April 27, 2020 — April is Child Abuse Prevention Month. Identifying child abuse in our community can be tricky. However, as we enter week six of sheltering in place and venturing out only for essential travel and necessities, child abuse and mistreatment can slip under the radar even easier. Children are less visible right now. Regular school has been canceled for the rest of the spring and so have play dates and parties. This means that children are no longer under the supervision of teachers, counselors and other adults who are often the ones to report suspected abuse or neglect to the authorities.
The Mendocino County Sherriff’s Department reported child abuse cases have jumped by 36% in March, compared to March of 2019. One reason for this spike may be due to a corresponding increase in domestic violence, which is up 25%. When law enforcement responds to a domestic violence call and there are child present on the scene, they must cross report to Child Protective Services.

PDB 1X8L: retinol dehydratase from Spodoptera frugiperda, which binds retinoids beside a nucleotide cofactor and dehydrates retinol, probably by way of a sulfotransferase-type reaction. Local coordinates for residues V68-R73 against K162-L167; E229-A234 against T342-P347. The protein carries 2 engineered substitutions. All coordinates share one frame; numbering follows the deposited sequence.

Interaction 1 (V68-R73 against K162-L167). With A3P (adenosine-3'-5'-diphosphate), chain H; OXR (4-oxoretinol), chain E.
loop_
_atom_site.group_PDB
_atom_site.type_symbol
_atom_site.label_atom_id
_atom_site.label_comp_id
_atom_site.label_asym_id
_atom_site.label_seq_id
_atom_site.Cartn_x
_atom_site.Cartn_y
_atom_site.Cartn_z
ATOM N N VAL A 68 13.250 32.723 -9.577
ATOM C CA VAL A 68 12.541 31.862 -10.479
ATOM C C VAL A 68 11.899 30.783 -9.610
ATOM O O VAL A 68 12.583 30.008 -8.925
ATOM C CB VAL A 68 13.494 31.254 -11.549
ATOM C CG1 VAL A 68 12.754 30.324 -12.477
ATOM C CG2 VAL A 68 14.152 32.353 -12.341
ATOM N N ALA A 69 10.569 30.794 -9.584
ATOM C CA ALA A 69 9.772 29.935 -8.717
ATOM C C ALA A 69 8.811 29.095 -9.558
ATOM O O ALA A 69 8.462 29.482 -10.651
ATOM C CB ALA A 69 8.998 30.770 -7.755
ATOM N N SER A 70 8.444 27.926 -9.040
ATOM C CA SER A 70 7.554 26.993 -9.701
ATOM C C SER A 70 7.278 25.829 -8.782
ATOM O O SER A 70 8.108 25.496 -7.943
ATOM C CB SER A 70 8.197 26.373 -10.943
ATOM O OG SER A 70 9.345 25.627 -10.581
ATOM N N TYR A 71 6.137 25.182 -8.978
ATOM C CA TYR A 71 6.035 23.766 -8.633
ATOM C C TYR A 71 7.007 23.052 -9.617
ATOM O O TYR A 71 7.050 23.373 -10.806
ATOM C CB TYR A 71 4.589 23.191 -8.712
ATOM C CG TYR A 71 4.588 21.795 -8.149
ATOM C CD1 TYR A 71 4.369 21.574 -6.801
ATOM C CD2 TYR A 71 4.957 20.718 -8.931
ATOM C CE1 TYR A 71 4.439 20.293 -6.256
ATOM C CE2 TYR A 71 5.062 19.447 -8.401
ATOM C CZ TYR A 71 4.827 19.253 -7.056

As victim advocate organizations and family resources centers scramble to adjust their programs to abide by social distancing and ramp up their support services, the stigma associated with reaching out and getting help keeps some families away.
Earlier this month, Governor Gavin Newsom announced a $42 million package to protect California youth who are at heightened risk of abuse and mistreatment during the COVID-19 pandemic. The investment includes $7 million for additional social worker outreach and $3 million Family Resources Centers — organizations that are on the frontline supporting the community during crises.